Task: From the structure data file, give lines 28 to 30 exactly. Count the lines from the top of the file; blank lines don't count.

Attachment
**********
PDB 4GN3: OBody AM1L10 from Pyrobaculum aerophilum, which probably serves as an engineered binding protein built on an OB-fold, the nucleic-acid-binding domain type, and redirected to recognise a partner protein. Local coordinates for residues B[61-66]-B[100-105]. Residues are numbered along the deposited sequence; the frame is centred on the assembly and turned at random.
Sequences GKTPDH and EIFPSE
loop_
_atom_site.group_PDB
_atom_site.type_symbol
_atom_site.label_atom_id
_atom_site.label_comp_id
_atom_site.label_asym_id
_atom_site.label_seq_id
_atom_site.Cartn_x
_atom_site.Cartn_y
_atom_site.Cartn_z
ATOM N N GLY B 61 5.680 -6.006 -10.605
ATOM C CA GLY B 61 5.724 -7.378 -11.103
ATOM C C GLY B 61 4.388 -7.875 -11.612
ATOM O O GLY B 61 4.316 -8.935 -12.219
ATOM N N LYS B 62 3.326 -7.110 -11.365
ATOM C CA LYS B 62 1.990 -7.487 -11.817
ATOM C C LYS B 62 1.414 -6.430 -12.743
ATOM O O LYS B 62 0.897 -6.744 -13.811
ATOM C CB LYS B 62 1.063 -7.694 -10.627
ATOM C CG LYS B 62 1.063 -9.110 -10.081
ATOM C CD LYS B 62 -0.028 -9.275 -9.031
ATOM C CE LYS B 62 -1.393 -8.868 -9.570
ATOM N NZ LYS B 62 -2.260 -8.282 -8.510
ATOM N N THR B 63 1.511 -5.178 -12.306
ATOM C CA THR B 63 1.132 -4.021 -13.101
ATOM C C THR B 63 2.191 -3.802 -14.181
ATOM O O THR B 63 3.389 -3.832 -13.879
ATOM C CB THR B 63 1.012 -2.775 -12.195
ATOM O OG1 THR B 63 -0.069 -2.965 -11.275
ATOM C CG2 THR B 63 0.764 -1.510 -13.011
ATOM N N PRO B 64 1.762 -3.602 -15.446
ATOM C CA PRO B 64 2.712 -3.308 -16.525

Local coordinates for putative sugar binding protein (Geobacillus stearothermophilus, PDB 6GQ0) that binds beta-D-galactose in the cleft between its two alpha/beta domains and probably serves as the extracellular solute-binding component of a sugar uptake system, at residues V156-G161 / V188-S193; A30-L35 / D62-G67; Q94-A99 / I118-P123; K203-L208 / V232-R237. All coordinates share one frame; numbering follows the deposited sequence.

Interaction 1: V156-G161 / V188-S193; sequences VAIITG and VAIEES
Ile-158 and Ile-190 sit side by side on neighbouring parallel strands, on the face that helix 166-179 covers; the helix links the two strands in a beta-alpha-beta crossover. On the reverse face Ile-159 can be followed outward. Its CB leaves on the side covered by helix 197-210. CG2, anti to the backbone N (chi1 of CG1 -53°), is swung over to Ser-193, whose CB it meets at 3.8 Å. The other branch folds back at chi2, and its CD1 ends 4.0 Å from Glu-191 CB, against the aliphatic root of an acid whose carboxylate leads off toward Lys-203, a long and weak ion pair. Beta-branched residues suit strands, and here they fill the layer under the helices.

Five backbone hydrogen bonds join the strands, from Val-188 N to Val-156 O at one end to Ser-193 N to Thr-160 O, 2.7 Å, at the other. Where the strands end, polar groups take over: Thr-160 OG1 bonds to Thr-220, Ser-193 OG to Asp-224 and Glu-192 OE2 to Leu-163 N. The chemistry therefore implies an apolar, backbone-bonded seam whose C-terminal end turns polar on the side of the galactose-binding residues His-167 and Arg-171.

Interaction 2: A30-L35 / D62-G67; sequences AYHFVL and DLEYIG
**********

ATOM C C THR B 63 2.191 -3.802 -14.181
ATOM O O THR B 63 3.389 -3.832 -13.879
ATOM C CB THR B 63 1.012 -2.775 -12.195